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Assessment in Action

Boston University: Project Description

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Primary Outcome Examined (select one or more)

(No) Student Learning: Assignment

Student Learning: Course

(No) Student Learning: Major

(No) Student Learning: Degree

(No) Student Engagement

(No) Student Success

(No) Academic Intimacy/Rapport

(No) Enrollment

(No) Retention

(No) Completion

(No) Graduation

(No) Articulation

(No) Graduates' Career Success

(No) Testing (e.g., GRE, MCAT, LSAT, CAAP, CLA, MAPP)

(No) Other (please describe)

Primary Library Factor Examined (select one or more)

Instruction

(No) Instruction: Games

(No) Instruction: One Shot

(No) Instruction: Course Embedded

(No) Instruction: Self-Paced Tutorials

(No) Reference

(No) Educational Role (other than reference or instruction)

(No) Space, Physical

(No) Discovery (library resources integrated in institutional web and other information portals)

(No) Discovery (library resource guides)

(No) Discovery (from preferred user starting points)

(No) Collections (quality, depth, diversity, format or currency)

(No) Personnel (number and quality)

(No) Other (please describe)

Student Population (select one or more)

Undergraduate

(No) Graduate

(No) Incoming

(No) Graduating

(No) Pre-College/Developmental/Basic Skills

(No) Other (please describe)

Discipline (select one or more)

(No) Arts

(No) Humanities

(No) Social Sciences

(No) Natural Sciences (i.e., space, earth, life, chemistry or physics)

(No) Formal Sciences (i.e., computer science, logic, mathematics, statistics or systems science)

(No) Professions/Applied Sciences

(No) English Composition

General Education

(No) Information Literacy Credit Course

Other (please describe)

First-Year Writing

AiA Team Members (select one or more)

Assessment Office

(No) Institutional Research

Teaching Faculty

Writing Center

(No) Information/Academic Technology

(No) Student Affairs

(No) Campus Administrator

Library Administrator

Other Librarian

(No) Other (please describe)

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Methods and Tools (select one or more)

(No) Survey

(No) Interviews

(No) Focus Group(s)

(No) Observation

(No) Pre/Post Test

Rubric

Other (please describe)

Scoring two student reflections (11 questions total) for evidence of learning outcome

Direct Data Type (select one or more)

Student Portfolio

Research Paper/Project

Class Assignment (other than research paper/project)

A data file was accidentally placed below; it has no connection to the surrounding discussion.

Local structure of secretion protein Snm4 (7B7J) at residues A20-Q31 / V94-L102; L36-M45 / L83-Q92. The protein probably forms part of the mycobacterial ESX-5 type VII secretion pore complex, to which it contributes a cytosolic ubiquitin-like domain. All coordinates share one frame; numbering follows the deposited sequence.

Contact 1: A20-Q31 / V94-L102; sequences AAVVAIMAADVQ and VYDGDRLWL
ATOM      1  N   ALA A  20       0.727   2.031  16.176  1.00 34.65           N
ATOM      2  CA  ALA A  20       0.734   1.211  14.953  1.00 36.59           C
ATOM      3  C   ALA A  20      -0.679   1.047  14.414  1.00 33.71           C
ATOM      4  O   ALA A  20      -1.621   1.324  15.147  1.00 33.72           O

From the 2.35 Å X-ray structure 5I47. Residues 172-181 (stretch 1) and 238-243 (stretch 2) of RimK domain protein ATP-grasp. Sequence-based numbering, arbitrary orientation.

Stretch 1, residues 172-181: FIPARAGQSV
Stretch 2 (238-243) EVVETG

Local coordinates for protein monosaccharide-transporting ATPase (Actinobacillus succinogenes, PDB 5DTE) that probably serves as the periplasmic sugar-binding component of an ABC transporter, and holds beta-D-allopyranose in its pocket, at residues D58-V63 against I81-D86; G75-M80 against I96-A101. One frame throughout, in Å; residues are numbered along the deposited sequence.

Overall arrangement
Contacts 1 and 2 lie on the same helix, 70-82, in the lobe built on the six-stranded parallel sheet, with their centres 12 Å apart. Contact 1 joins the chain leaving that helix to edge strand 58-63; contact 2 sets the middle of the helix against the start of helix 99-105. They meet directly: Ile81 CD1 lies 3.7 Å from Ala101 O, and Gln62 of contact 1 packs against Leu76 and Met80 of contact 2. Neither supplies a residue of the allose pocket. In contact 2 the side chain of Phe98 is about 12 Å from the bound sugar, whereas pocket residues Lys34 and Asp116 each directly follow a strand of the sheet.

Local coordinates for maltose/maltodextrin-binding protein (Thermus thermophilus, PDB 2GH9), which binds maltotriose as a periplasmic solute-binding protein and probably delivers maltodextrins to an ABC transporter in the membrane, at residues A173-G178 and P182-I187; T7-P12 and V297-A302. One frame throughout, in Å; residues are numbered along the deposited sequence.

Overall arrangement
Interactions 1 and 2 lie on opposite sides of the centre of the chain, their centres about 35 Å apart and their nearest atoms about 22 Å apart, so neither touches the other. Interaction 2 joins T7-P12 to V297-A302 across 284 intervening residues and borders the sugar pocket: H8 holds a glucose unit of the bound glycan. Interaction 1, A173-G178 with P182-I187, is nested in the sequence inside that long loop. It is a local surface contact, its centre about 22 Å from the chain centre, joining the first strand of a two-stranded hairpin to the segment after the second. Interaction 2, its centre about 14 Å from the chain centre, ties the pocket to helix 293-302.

(No) Other (please describe)

Indirect Data Type (select one or more)

(No) Test Scores

(No) GPA

(No) Degree Completion Rate

(No) Retention Rate

(No) Other (please describe)

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Inquiry Question (150 words open)

What was the project's primary inquiry question?

  1. What impact can expanded library engagement based on the ACRL Framework have on information literacy knowledge, skills, and habits of mind in a university writing program?

Executive Summary (150 words open)

  • How does the project align with your institution’s priorities and needs?
  • Why did you choose the outcome and library factor as areas to examine?
  • Why was the team composition appropriate?

  1. Boston University has a relatively new program of learning outcome assessment that asks "do students actually acquire, in the end, the particular knowledge, skills, habits of mind, and attitudes" that faculty, as well as co-curricular and extra-curricular programs, intend? The inclusion of habits of mind and attitudes alongside knowledge and skills resonates with the big picture approach of ACRL’s Framework for Information Literacy. The Writing Program of the University’s College of Arts & Sciences plays a key role in the development of foundational skills and habits of undergraduate students with research and information literacy among the long-standing goals of the program. We saw an opportunity to develop learning outcomes informed and inspired by the Framework and, through Assessment in Action, to assess our effectiveness in achieving those outcomes. The team consisted of two librarians, two curriculum leaders from the Writing Program faculty, and the head of University’s learning outcome assessment program.

  • What are the significant contributions of your project?